The unorthodox concentration techniques of the most gifted people

The unorthodox concentration techniques of the most gifted people

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The unorthodox concentration techniques of the most gifted people

The unorthodox concentration techniques of the most gifted people

Some of the most gifted people to ever walk the earth had unorthodox concentration techniques:

  • Leonardo Da Vinci used to sleep in polyphasic cycles. Instead of sleeping 6–8 hours at night, he took random short naps throughout the day.
  • Pythagoras went on hunger strikes to boost mental capacity.
  • Einstein didn’t wear socks.

I get it—it’s not likely any of us are going to start sleeping in polyphasic cycles like Da Vinci or go on hunger strikes like Pythagoras to get that ‘extra edge’ while studying (I do, however, invite everyone to go sock-less like Einstein).

In the Digital Age, we simply don’t have time for these unorthodox approaches.

Assuming we sleep 6 hours per night, we have 18 hours every day to max-out studying. Obviously you can’t dedicate every minute of those 18 hours to studying, though. You need time to eat, time to relax, time to go to the bathroom, time to exercise, yada yada yada. You have obligations like school or work (or in some cases, both) that take up even more of your time.

Thankfully, effective studying has little to do with the amount of time you spend reading, note-taking and memorizing.


If you want to maximize concentration, you need to focus on the quality of your concentration.

Telling yourself, “I’m going to study for the next 5 hours,” is virtually meaningless. Why dedicate such an arbitrary amount of time to studying? Just so you can say that you studied for 5 hours straight? Of course, in the long-term the more time you spend “studying” or “concentrating” on something, the more you’ll improve. BUT, sitting at your desk skimming through your textbook and highlighting random words for 5 hours does not equate to 5 hours of quality studying. The old cliché, “It takes 10,000 hours to master something,” is true, but, those 10,000 hours have to be fully-focused, undistracted, quality hours. You can’t go to the basketball court everyday and just sit on the floor for 10,000 hours and expect to make buckets like Michael Jordan. Those hours need to be full of undivided, quality concentration. Same goes for studying. The time spent studying—or doing anything for that matter—needs to be concentrated, quality and fully focused. Simply studying for 5 hours because 5 hours seems like a lot of time will get you nowhere fast. Without further ado, here are my 3 best tips to stay fully concentrated while studying:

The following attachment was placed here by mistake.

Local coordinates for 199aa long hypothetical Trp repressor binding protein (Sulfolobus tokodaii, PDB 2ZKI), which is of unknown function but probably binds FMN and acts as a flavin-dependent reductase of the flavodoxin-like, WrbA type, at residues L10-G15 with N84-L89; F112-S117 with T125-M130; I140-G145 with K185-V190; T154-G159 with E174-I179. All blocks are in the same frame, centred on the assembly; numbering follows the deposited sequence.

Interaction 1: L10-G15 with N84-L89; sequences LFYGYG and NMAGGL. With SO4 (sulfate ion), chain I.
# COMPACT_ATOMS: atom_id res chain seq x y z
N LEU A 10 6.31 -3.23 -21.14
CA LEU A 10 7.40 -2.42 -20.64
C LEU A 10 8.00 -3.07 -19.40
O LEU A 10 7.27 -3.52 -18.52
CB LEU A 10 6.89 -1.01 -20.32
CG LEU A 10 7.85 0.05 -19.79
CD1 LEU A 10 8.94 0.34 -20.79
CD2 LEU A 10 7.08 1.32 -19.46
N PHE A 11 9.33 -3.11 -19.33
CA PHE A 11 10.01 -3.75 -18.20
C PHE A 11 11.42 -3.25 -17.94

1. Turn your freaking phone off.

My boss/friend/mentor Nicolas Cole stresses this more than anyone. We live in the age of consumption. Whether it’s a text, email, snapchat, social notification—whatever—those notifications are literally killing your concentration. Every second you take to stop and look at your phone isn’t just lost time—it’s lost train-of-thought.

2. Breaks are vital to your study success.

Trying to power through an obvious lull hurts more than it helps. No one can sit and study for 10 hours straight. To be honest, it’s hard for most people to spend a full 60 minutes fully concentrated. What you need to do, is take calculated breaks. Study for 10 minutes, then take a 5 minute break. Even if that break is just getting up to stretch or drink a glass of water, it will help you to relax and recharge. It’s much more beneficial to spend short bursts of time fully concentrated than hours on end of half-concentrated, half-distracted studying.

3. Listen to your body.

This is the most important tip I can give you. If you’re sick, be sick—don’t study. If you’re hungry, eat something (healthy, to avoid lethargy later on)—then, study after you eat. If you’re truly exhausted, nap—study later. And if you feel great, well, study! This point relates to point #2 in a lot of ways. If you’re really feeling unmotivated or can’t seem to concentrate, don’t force yourself to keep on pushing. If you try pushing though exhaustion or an illness, you’re likely going to forget what you’re trying to focus on anyway. Plus, you’ll be even more exhausted or feel even more under the weather. It’s a lose/lose. Let me be clear: this is NOT an excuse to be lazy or procrastinate. There is a fine line between ‘not feelin’ it’ and true exhaustion. If you choose not to study because you’re not in the mood—tough shit. No one ‘likes’ studying. But if you’re really truly exhausted and can’t concentrate, don’t force feed your brain information—it’s not going to retain any of it.

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